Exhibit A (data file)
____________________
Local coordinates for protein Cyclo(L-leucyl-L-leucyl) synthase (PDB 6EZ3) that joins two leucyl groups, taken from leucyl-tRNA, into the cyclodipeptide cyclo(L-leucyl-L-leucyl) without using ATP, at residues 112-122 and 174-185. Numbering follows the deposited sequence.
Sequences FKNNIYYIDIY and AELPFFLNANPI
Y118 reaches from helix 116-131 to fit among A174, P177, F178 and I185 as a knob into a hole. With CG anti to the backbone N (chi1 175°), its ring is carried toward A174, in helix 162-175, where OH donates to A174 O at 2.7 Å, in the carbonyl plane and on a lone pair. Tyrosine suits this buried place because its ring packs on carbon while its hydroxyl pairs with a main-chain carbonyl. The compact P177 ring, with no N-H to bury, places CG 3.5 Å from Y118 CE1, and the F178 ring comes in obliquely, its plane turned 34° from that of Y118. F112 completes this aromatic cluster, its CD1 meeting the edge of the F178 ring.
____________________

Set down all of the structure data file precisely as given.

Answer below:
Local coordinates for protein Cyclo(L-leucyl-L-leucyl) synthase (PDB 6EZ3) that joins two leucyl groups, taken from leucyl-tRNA, into the cyclodipeptide cyclo(L-leucyl-L-leucyl) without using ATP, at residues 112-122 and 174-185. Numbering follows the deposited sequence.
Sequences FKNNIYYIDIY and AELPFFLNANPI
Y118 reaches from helix 116-131 to fit among A174, P177, F178 and I185 as a knob into a hole. With CG anti to the backbone N (chi1 175°), its ring is carried toward A174, in helix 162-175, where OH donates to A174 O at 2.7 Å, in the carbonyl plane and on a lone pair. Tyrosine suits this buried place because its ring packs on carbon while its hydroxyl pairs with a main-chain carbonyl. The compact P177 ring, with no N-H to bury, places CG 3.5 Å from Y118 CE1, and the F178 ring comes in obliquely, its plane turned 34° from that of Y118. F112 completes this aromatic cluster, its CD1 meeting the edge of the F178 ring.